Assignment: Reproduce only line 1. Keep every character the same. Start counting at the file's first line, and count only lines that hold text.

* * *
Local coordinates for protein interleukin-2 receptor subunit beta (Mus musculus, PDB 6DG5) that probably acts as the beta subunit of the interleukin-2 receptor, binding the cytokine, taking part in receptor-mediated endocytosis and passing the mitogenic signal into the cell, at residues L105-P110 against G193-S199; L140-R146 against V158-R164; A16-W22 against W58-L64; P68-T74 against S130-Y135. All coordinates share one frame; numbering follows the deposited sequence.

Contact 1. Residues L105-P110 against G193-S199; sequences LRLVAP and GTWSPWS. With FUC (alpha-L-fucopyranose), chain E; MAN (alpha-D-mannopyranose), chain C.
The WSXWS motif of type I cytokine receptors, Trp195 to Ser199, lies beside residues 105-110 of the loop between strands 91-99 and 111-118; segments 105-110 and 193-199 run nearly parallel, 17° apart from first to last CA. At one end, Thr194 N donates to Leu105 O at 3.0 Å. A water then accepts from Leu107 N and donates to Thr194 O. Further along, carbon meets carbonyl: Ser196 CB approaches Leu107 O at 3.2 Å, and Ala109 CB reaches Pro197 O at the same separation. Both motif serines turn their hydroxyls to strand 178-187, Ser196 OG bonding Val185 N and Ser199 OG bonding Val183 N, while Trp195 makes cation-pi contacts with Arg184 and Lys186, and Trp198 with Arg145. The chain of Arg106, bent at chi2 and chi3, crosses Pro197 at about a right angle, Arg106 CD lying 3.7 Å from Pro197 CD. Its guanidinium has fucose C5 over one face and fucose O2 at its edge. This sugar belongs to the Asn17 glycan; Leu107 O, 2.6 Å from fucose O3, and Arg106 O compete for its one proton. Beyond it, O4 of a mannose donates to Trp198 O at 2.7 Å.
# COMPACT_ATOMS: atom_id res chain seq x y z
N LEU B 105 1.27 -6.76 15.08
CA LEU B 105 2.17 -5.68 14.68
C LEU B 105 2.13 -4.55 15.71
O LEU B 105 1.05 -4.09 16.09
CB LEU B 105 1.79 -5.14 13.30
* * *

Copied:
Local coordinates for protein interleukin-2 receptor subunit beta (Mus musculus, PDB 6DG5) that probably acts as the beta subunit of the interleukin-2 receptor, binding the cytokine, taking part in receptor-mediated endocytosis and passing the mitogenic signal into the cell, at residues L105-P110 against G193-S199; L140-R146 against V158-R164; A16-W22 against W58-L64; P68-T74 against S130-Y135. All coordinates share one frame; numbering follows the deposited sequence.